Why doesn't water boil in the oven?

The "roiling boil" is a mechanism for moving heat from the bottom of the pot to the top. You see it on the stovetop because most of the heat generally enters the liquid from a superheated surface below the pot. But in a convection oven, whether the heat enters from above, from below, or from both equally depends on how much material you are cooking and the thermal conductivity of its container.

I had an argument about this fifteen years ago which I settled with a great kitchen experiment. I put equal amounts of water in a black cast-iron skillet and a glass baking dish with similar horizontal areas, and put them in the same oven. (Glass is a pretty good thermal insulator; the relative thermal conductivities and heat capacities of aluminum, stainless steel, and cast iron surprise me whenever I look them up.) After some time, the water in the iron skillet was boiling like gangbusters, but the water in the glass was totally still. A slight tilt of the glass dish, so that the water touched a dry surface, was met with a vigorous sizzle: the water was keeping the glass temperature below the boiling point where there was contact, but couldn't do the same for the iron.

When I pulled the two pans out of the oven, the glass pan was missing about half as much water as the iron skillet. I interpreted this to mean that boiling had taken place from the top surface only of the glass pan, but from both the top and bottom surfaces of the iron skillet.

Note that it is totally possible to get a bubbling boil from an insulating glass dish in a hot oven; the bubbles are how you know when the lasagna is ready.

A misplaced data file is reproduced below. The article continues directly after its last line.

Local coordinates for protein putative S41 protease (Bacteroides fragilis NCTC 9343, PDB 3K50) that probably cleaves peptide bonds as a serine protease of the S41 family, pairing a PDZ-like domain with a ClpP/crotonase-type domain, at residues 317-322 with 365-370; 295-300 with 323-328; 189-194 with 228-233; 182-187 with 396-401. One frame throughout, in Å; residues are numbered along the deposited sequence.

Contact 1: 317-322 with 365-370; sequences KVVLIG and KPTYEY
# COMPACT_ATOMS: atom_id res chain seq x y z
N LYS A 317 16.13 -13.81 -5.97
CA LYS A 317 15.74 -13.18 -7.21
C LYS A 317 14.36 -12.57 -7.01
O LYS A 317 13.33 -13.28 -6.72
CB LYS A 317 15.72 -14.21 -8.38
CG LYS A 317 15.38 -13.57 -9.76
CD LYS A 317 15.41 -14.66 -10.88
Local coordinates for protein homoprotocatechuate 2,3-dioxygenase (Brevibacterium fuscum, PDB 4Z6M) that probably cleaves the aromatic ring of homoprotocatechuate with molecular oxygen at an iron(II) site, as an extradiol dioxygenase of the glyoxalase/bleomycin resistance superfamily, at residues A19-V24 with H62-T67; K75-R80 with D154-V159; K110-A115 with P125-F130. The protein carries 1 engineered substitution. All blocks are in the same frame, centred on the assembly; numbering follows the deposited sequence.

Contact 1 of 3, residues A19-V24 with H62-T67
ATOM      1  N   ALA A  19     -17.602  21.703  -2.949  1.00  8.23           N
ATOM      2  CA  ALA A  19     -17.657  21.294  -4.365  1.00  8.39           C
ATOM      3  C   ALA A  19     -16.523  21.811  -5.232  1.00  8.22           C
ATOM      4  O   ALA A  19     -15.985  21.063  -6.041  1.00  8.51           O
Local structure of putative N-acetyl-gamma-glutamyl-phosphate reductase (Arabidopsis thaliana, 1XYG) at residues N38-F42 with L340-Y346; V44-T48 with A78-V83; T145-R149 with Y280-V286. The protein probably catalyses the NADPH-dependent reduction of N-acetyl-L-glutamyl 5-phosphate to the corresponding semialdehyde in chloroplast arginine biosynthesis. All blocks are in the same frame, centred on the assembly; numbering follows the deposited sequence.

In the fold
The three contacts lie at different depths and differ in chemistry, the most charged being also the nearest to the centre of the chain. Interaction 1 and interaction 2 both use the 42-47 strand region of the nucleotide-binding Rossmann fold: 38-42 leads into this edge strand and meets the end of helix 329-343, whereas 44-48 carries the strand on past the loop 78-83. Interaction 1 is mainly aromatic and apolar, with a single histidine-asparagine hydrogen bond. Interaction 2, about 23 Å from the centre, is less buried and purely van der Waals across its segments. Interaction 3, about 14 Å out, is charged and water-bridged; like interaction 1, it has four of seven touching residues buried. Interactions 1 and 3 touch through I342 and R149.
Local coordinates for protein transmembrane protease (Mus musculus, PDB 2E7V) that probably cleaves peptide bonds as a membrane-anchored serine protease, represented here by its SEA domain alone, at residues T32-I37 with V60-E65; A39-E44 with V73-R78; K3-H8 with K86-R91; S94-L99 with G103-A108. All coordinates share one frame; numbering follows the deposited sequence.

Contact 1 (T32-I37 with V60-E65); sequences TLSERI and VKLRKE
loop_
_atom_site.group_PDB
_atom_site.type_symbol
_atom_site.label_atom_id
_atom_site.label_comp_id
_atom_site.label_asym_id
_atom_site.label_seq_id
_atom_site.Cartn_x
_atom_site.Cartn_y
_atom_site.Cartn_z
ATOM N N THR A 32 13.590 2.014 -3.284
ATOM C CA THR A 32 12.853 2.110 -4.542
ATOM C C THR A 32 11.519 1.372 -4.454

(A commenter reminds me that I used the "broiler" element at the top of the oven rather than the "baking" element at the bottom of the oven, to increase the degree to which the heat came "from above." That's probably why I chose black cast iron, was to capture more of the radiant heat.)

The water didn't evaporate. It boiled. If you could look closely at the water in the pot in the oven you would see small bubbles rising within the liquid, which would indicate boiling. But you wouldn't necessarily observe what is sometimes referred to as a "rolling boil, i.e., large bubbles rising in the water indicating a high rate of boiling.

You get a faster boiling rate when the rate of heat transfer to the water is higher, as when you boil water on a range top set on high heat. The heat transfer rate in the oven when set on bake is much slower because it is heat transfer primarily by convection (contact with naturally moving air) as opposed to conduction (contact with a solid high temperature surface), which is a generally higher rate.

Evaporation is a different phenomenon that occurs at temperatures less than the boiling point and occurs only at the surface of the liquid.

Water boils both in the oven and on the stovetop. But one is called simmer and the other is called rolling boil. What you are asking about is the visual effect that is called rolling boil, and your question is basically why does it happen on the stovetop and not in the oven.

The answer is that the oven heats up the metal pot to some lower level, not even close to the air's $\mathrm{500^\circ F}$ in your case through direct contact with the air, while the stovetop is able (through direct contact to fire) to heat up the metal pot to around $\mathrm{900^\circ F}$, which leads to faster boiling and the effect of the visible rolling boil.